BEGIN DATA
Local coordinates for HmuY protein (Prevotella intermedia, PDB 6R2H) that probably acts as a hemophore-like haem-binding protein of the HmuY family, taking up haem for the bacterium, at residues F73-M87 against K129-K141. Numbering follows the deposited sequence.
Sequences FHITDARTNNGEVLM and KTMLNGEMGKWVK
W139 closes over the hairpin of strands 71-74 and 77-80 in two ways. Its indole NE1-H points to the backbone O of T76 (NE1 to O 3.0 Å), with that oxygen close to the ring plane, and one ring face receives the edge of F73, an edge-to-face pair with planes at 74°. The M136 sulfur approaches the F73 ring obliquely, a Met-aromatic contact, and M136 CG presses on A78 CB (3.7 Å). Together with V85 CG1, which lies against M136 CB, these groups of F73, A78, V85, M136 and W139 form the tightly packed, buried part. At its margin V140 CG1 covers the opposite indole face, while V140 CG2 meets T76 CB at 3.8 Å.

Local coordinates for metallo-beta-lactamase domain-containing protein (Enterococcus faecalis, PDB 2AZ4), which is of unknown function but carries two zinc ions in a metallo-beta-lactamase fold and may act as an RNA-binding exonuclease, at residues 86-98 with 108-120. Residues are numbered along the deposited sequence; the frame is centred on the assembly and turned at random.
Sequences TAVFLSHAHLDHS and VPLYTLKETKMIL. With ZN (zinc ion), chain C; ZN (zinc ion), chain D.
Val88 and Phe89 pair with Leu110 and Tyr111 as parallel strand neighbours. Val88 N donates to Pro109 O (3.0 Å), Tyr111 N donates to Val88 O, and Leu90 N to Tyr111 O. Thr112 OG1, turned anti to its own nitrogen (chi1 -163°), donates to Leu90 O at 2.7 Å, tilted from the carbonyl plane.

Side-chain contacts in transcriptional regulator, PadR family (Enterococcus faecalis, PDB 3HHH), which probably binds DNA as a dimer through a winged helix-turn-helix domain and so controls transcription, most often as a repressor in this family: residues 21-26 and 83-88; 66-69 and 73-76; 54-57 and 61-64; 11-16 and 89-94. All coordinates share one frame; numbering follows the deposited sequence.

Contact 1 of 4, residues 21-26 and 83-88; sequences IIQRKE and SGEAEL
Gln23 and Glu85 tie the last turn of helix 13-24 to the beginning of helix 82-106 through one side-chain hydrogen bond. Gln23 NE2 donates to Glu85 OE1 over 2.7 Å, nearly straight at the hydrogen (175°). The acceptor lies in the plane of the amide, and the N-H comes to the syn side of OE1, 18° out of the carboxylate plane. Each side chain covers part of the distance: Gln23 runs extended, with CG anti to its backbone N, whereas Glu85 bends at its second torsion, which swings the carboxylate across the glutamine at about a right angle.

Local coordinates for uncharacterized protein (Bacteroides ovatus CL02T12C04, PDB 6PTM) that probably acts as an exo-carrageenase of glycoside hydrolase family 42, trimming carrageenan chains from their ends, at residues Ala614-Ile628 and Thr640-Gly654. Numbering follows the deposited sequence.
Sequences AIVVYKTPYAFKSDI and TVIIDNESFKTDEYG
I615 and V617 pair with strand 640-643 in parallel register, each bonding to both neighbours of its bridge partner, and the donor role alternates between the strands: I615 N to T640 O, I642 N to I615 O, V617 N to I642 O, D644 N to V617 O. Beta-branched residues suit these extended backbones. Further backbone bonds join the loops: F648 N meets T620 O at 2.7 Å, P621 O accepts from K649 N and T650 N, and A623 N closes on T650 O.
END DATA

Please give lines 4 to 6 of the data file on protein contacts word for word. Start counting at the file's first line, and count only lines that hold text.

Local coordinates for metallo-beta-lactamase domain-containing protein (Enterococcus faecalis, PDB 2AZ4), which is of unknown function but carries two zinc ions in a metallo-beta-lactamase fold and may act as an RNA-binding exonuclease, at residues 86-98 with 108-120. Residues are numbered along the deposited sequence; the frame is centred on the assembly and turned at random.
Sequences TAVFLSHAHLDHS and VPLYTLKETKMIL. With ZN (zinc ion), chain C; ZN (zinc ion), chain D.
Val88 and Phe89 pair with Leu110 and Tyr111 as parallel strand neighbours. Val88 N donates to Pro109 O (3.0 Å), Tyr111 N donates to Val88 O, and Leu90 N to Tyr111 O. Thr112 OG1, turned anti to its own nitrogen (chi1 -163°), donates to Leu90 O at 2.7 Å, tilted from the carbonyl plane.